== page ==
The decision of the district court is therefore AFFIRMED.

1. This statute provides, in pertinent part, that: (a) Any alien who -- (1) has been arrested and deported or excluded and deported, and thereafter (2) enters, attempts to enter, or is at any time found in, the United States . . . [and] (b)(2) whose deportation was subsequent to a conviction for commission of an aggravated felony, such alien shall be fined under such Title, imprisoned not more than 15 years, or both.

2. At his plea hearing, the court accepted the parties' stipulation to consider Section (b)(2) as a sentencing factor, and not as an element of the offense. We have since affirmed this view. See United States v. Forbes, 16 F.3d 1294, 1300 (1st Cir. 1994) (holding that Section (b)(2) is a sentence enhancement factor).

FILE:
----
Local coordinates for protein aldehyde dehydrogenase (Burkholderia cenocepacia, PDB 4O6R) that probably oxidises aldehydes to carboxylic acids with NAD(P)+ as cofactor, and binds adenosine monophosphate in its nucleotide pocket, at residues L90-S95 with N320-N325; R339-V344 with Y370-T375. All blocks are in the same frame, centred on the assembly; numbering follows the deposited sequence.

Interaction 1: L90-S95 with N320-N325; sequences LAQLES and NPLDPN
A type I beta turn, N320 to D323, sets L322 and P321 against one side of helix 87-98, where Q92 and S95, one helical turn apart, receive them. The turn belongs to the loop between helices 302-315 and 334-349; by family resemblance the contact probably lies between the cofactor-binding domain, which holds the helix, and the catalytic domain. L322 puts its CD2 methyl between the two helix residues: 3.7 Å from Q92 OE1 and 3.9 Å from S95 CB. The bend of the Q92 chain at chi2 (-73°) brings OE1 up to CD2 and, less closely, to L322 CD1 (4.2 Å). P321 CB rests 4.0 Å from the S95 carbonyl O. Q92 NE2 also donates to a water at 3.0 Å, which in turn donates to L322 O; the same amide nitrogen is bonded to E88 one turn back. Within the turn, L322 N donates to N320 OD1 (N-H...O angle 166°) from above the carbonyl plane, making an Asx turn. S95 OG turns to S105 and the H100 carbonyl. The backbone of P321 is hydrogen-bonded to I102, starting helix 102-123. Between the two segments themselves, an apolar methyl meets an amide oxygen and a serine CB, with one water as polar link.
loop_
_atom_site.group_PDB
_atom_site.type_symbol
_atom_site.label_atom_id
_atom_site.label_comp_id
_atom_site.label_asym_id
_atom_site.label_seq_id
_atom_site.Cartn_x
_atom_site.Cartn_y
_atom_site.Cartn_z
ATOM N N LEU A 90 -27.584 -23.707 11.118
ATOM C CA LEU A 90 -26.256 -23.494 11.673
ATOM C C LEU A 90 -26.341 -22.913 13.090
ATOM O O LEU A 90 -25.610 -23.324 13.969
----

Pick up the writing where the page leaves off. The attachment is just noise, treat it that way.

3. Rodriguez also contends that his convictions are not trafficking crimes under state law. This argument misses the mark. We have held that federal, not state, definitions govern under the Guidelines. United States v. Unger, 915 F.2d 759, 762-63 (1st Cir. 1990); United States v. Aymelek, 926 F.2d 64, 71-2 (1st Cir. 1991).

4. Alternatively, the government urges this court to characterize Section 1326(a) as a continuing offense. Other courts, in discussing the application of the statute of limitations, have come to differing Conclusions regarding whether this statute describes a continuing offense. Compare, e.g., United States v. DiSantillo, 615 F.2d 128, 132-37 (3d Cir. 1980) (crime of illegal entry through recognized Immigration and Naturalization port of entry after being arrested and deported not a continuing offense, so as to toll applicable statute of limitations for as long as alien remains in the country) with United States v. Bruno, 328 F. Supp. 815, 825 (D. Mo. 1975) (criminal conduct of being found in the United States after having been excluded and deported continues so long as alien is present in the United States). Because we conclude that Section 1326(a) describes three separate offenses, we need not reach this issue.